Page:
The result was for a first try not too shabby as i saw the Earth image in half and the words were inverted (flipped) with many garbled sprites on screen as i used only the Studio II BIOS+original Chip-8 interpreter (ELF or VIP) with the code of the "Hello World" program. It didn't worked like a charm but at least it's a step in the right direction. Oh and i've put this "bundled" code on a RCA Studio II Multi-Cart available from 'FliP" of Atari Age forums.

Since i'm NO programmer (OK.... I know BASIC and LUA - big Whoop!), is there someone who knows ML/Chip-8 languages for the CDP1802 and could do a Chip-8 intreperter made for the Studio II ? That would be SSOOO AWESOME!!

Because this would extend the game library of the Studio II not to 30 or 40 games but more than 200!! Yup, i'm not joking as i cataloged more than 200 Chip-8 games which this list contains NO alternate versions or program/demos. I have so far 109 Chip-8 games in ".c8" format and i'm missing about 125 Chip-8 games which are still either not typed and saved in c8 format or missing the listing. I will post my list very soon with all the Chip-8 games i've collected so far.

Saturday, December 24, 2016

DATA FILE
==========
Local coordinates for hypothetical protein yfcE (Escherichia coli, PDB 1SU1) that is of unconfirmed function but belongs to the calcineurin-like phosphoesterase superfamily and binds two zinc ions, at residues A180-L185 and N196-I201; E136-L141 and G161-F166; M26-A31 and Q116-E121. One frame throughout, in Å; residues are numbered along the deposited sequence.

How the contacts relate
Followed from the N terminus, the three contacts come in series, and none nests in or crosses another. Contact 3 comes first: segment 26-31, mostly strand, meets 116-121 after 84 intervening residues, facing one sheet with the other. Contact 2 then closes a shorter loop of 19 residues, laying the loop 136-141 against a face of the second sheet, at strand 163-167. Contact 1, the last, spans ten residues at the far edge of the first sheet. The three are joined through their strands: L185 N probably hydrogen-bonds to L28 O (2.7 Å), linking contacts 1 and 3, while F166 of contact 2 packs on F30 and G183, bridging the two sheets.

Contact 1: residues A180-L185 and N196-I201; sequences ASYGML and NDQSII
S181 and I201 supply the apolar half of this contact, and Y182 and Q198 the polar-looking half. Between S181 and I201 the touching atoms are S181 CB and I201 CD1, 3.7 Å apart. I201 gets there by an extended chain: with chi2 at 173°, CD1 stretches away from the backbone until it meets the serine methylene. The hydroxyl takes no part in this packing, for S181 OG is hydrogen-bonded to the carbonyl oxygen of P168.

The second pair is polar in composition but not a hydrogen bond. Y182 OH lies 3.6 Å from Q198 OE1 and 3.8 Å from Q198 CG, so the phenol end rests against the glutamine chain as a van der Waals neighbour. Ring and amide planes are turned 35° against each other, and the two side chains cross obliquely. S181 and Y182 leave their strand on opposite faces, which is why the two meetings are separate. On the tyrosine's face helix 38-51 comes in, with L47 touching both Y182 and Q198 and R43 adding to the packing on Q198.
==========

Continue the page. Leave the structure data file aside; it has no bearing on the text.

Merry Xmas!

Just wanted to say to all: have a Merry Xmas and a Happy New Year! =)

--- Sly DC ---

Thursday, August 11, 2016

Reply to Kavi Magikarp :)

Kavi Magikarp commented this on July 30, 2016:
"I am glad that the Studio II is finally getting some credit. Would it be possible to make a studio II flash cart?"

Hi Kavi,

I can do a multigame cartridge with dip switches but doing a Flash cart ? That i don't know and i don't see why to do a Flash cart since there is almost no homebrew dev on the RCA Studio II & clones sides, but on the side of Chip-8 then this would be a great idea since there is from time to time new homebrews for it.

There are not so many homebrews for the Studio II (and clones) and many were done by Paul Robson so i think the best would be doing a EPROM multigame cart with dip switches and if there would be a version 2, a menu-driven would be awesome but i don't know how to program for the Studio II.